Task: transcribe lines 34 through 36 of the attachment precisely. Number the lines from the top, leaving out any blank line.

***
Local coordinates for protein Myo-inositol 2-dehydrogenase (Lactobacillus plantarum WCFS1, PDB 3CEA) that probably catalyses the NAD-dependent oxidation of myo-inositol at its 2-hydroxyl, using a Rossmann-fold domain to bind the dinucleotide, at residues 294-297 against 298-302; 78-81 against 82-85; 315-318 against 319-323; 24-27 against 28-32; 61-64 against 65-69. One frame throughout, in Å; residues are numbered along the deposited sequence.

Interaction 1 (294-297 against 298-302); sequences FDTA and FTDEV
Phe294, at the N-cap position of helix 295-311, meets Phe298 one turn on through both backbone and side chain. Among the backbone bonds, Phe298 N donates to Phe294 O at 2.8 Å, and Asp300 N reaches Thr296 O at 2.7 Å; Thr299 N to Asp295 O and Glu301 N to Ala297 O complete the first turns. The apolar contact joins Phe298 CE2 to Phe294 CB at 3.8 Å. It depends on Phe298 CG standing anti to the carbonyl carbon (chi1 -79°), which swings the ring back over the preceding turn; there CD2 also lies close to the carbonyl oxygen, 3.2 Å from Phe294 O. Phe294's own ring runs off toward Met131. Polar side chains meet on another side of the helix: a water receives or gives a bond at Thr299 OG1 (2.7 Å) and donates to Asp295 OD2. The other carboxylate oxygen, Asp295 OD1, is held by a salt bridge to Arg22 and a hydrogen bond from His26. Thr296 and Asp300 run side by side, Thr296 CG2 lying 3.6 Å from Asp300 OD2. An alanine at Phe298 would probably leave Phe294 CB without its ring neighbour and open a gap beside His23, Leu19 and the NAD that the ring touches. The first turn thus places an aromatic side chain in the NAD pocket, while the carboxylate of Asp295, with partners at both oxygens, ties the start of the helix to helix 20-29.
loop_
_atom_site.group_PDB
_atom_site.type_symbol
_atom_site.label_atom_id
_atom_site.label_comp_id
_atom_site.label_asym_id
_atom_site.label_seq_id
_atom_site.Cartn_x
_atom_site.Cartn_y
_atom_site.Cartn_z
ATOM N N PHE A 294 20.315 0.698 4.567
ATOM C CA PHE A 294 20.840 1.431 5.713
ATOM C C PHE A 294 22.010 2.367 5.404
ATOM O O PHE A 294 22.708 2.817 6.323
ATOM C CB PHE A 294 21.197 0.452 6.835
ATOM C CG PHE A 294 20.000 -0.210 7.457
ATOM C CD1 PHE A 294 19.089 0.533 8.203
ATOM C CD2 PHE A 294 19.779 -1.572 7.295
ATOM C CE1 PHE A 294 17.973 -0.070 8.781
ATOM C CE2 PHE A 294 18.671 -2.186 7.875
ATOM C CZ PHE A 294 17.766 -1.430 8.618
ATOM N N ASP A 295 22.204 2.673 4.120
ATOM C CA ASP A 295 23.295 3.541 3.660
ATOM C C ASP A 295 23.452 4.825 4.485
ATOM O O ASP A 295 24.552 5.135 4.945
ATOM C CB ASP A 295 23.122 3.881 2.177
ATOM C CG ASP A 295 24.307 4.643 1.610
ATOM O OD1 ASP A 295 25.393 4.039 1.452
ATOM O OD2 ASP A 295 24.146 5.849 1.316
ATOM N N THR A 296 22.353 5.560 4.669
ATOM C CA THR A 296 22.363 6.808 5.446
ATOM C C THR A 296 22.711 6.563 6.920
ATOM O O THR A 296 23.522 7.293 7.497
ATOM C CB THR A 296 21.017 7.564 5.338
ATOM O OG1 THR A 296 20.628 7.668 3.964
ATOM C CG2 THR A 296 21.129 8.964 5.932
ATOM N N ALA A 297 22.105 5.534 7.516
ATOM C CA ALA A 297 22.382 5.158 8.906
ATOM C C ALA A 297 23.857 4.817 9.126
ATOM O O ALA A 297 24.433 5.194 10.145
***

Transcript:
ATOM C CA THR A 296 22.363 6.808 5.446
ATOM C C THR A 296 22.711 6.563 6.920
ATOM O O THR A 296 23.522 7.293 7.497